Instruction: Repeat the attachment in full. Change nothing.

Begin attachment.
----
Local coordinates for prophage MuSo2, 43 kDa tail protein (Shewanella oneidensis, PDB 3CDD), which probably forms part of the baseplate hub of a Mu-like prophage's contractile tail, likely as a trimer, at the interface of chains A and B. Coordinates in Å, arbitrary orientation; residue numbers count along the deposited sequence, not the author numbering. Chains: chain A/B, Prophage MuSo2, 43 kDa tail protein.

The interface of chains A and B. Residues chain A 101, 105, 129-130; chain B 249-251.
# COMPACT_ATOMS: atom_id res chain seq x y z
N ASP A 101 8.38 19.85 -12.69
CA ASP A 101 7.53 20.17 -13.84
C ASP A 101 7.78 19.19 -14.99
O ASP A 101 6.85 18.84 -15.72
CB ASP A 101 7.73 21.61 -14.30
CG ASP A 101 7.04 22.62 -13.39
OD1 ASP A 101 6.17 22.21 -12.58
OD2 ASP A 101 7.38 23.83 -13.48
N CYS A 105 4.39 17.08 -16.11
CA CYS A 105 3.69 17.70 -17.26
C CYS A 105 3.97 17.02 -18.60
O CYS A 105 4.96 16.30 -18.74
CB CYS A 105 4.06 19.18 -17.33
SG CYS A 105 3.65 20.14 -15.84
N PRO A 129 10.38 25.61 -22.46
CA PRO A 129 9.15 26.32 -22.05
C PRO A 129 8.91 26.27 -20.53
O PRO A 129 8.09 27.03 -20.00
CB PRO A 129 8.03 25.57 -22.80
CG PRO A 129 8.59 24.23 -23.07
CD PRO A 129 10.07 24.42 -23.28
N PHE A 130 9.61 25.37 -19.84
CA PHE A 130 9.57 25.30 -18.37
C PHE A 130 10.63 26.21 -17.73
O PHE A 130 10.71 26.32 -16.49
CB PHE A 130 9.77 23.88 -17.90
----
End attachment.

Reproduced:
Local coordinates for prophage MuSo2, 43 kDa tail protein (Shewanella oneidensis, PDB 3CDD), which probably forms part of the baseplate hub of a Mu-like prophage's contractile tail, likely as a trimer, at the interface of chains A and B. Coordinates in Å, arbitrary orientation; residue numbers count along the deposited sequence, not the author numbering. Chains: chain A/B, Prophage MuSo2, 43 kDa tail protein.

The interface of chains A and B. Residues chain A 101, 105, 129-130; chain B 249-251.
# COMPACT_ATOMS: atom_id res chain seq x y z
N ASP A 101 8.38 19.85 -12.69
CA ASP A 101 7.53 20.17 -13.84
C ASP A 101 7.78 19.19 -14.99
O ASP A 101 6.85 18.84 -15.72
CB ASP A 101 7.73 21.61 -14.30
CG ASP A 101 7.04 22.62 -13.39
OD1 ASP A 101 6.17 22.21 -12.58
OD2 ASP A 101 7.38 23.83 -13.48
N CYS A 105 4.39 17.08 -16.11
CA CYS A 105 3.69 17.70 -17.26
C CYS A 105 3.97 17.02 -18.60
O CYS A 105 4.96 16.30 -18.74
CB CYS A 105 4.06 19.18 -17.33
SG CYS A 105 3.65 20.14 -15.84
N PRO A 129 10.38 25.61 -22.46
CA PRO A 129 9.15 26.32 -22.05
C PRO A 129 8.91 26.27 -20.53
O PRO A 129 8.09 27.03 -20.00
CB PRO A 129 8.03 25.57 -22.80
CG PRO A 129 8.59 24.23 -23.07
CD PRO A 129 10.07 24.42 -23.28
N PHE A 130 9.61 25.37 -19.84
CA PHE A 130 9.57 25.30 -18.37
C PHE A 130 10.63 26.21 -17.73
O PHE A 130 10.71 26.32 -16.49
CB PHE A 130 9.77 23.88 -17.90